Remy came in, carrying two glasses. “Hey, sis, Grandma said you wanted to talk to me,” he said, handing one of them to me.
“Close the door.”
He did what I asked before sitting in the chair previously occupied by Grandma Fleur. “Are you still mad at me?”
“What do you think?” I snapped.
He winced at my tone of voice. “Look, I’m telling you, someone shoved me. You know I would never screw up an operation like that.”
“But you have no idea who did it?” I took a sip of the Brandy Milk Punch he had brought me.
“No, I swear.”
“Remy, do you still enjoy what you do?”
He looked puzzled. “I’m not sure what you mean.”
“Do you enjoy chasing after the spirits, policing the area, the day-to-day operations?”
“Well, it’s okay. I mean, it gets boring sometimes, to be honest.”
I took another drink. “Let me ask you a question. If you weren’t working for me, what would you be doing? What is your dream job?”
Remy took another drink and thought for a moment. “A photographer,” he said. “I’d love to travel and see the natural wonders of the world. Maybe go to France to visit our ancestral home.”
“Wow,” I said, surprised. “That is not the answer I was expecting from you.”
“What did you think I was going to say?”
“I figured you’d want to go to Nashville or L.A. to be a musician. You’re always listening to your music, and I know you’ve been writing some songs. The customers love listening to you when you sing at Open Mic Night.”
“Yeah, I thought about that for a while, but I figured I’d end up waiting tables while trying to make it big. I don’t look good in frilly aprons.”
I rolled my eyes. “So you would prefer to globe-trot, then?”
“Yeah, I think so.”
“Then that’s what you should do.”
Remy looked shocked. “Excuse me?”
“If traveling and taking photos is what you truly want to do, then I think you should do it.”
“Are you serious?”
I nodded. “Your head is always in the clouds, Remy. Your mind isn’t on the job at hand. We can’t afford another mistake like we did tonight. Samuel is going to go underground now, which means we’re going to have to work twice as hard to draw him out.”
“You could just wait him out,” Remy pointed out.
“Yes, that’s true, I could,” I agreed. “But I’ve heard rumblings of something big about to happen, and I would rather resolve the Samuel problem before I tackle whatever is coming down the pipe.”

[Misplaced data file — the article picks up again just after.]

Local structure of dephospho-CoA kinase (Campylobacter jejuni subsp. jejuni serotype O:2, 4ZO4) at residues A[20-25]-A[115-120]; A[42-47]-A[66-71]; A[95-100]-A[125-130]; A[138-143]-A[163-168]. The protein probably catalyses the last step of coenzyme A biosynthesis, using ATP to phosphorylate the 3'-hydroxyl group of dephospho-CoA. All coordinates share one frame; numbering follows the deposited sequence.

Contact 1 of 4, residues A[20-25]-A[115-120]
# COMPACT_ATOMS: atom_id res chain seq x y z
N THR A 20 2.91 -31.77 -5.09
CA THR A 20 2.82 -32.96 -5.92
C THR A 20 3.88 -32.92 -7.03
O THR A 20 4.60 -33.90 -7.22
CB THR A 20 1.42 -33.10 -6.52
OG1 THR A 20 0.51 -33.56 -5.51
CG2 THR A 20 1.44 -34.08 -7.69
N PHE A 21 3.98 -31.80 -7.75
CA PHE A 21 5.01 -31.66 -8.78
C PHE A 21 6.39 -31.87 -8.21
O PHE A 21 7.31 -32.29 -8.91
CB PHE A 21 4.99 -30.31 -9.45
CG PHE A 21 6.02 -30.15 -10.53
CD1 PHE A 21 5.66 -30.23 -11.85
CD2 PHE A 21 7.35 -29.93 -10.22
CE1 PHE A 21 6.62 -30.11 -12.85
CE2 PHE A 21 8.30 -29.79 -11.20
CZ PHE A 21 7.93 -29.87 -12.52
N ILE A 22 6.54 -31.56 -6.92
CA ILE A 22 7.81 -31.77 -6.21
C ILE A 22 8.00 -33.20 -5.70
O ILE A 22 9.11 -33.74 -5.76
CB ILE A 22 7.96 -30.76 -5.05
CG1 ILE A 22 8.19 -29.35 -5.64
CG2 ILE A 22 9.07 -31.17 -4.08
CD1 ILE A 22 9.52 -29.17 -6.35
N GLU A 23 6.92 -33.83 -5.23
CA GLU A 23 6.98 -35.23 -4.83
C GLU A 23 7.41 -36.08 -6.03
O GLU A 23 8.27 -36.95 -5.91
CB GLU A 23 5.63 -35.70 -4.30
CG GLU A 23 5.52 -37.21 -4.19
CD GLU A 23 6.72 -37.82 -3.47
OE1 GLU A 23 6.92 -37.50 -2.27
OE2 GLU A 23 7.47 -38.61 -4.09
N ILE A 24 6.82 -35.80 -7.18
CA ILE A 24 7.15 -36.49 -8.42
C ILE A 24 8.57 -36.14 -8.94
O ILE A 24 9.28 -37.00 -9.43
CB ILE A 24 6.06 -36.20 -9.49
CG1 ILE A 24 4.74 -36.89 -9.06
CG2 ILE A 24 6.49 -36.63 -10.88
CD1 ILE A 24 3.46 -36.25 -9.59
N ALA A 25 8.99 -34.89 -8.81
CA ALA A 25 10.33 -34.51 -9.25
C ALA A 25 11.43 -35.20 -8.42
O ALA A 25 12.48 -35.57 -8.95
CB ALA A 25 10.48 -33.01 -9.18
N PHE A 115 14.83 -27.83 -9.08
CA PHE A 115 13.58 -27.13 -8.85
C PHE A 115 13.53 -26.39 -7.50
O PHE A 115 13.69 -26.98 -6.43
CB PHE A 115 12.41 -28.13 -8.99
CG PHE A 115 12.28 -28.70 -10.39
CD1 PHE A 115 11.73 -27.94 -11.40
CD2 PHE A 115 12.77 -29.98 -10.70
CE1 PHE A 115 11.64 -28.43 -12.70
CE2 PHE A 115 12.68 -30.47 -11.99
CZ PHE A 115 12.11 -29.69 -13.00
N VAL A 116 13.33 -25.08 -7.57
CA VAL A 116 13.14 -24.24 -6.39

“How big are we talking here?”
“I’m not sure. I don’t know many details. I’m still working on that. That’s not important right now. I want you to take a leave of absence, for however long you want. While you’re gone, I want you to see the world, but I always want you to think about your future. If working for me isn’t what you want, that’s fine. You need to do what makes you happy.”
“But everyone in the family has always…”
I cut him off. “If the entire family jumped off the Brooklyn Bridge, would you?”
“Of course not.”
“Then spread your wings and fly, Remy. You’re a liability to me right now. Run wild, run free. Just do it responsibly.”
He got up and hugged me. “Thanks, sis. I appreciate this more than you’ll ever know.”
The look of excitement on his face told me exactly how he felt. “Get out of here, ya big lug. I’ve got a report to write.”
Remy walked to the door and opened it, then turned around. “Sabine?”
“All work and no play makes Sabine a nasty bitch. You need to get away from this place and do something that makes you happy.”
“Maybe one day.”
“Do it soon,” he said, “or this place will eat you alive in more ways than one.” He winked and left, closing the door behind him.
Sighing, I sat down, finished off my drink, and turned on the computer. For the next ten minutes, I wrote down what happened earlier that evening. Another knock at the door interrupted me. “I’m busy. Come back later.”
Whoever was on the other side knocked again. “Bugger off! I’m working!”
The only answer was another hard rap on the door. “Oh, for the love of all that is holy!” I said as I got up. Grabbing the doorknob, I turned it and threw the door open. “What in the hell is so important that you have to…”
My eyes widened, and my mouth fell open at the man standing before me. He hadn’t changed in five years. He still had the same chocolate brown glance, the wavy brown hair, and the smile that made his eyes dance. The same man who had left me standing at the altar because he had to chase an important story. It was because of him that I had sworn off men forever.
And now, Matthew Cormier was standing in front of me, and my heart raced at the sight of him.
“It’s good to see you, Sabine. You’re just as beautiful as ever.”
Did he truly believe he could come back and start sweet-talking me again? Aw, hell no.
I pulled my arm back and punched him in the face, sending him flying against the wall. Then I slammed the door and locked it.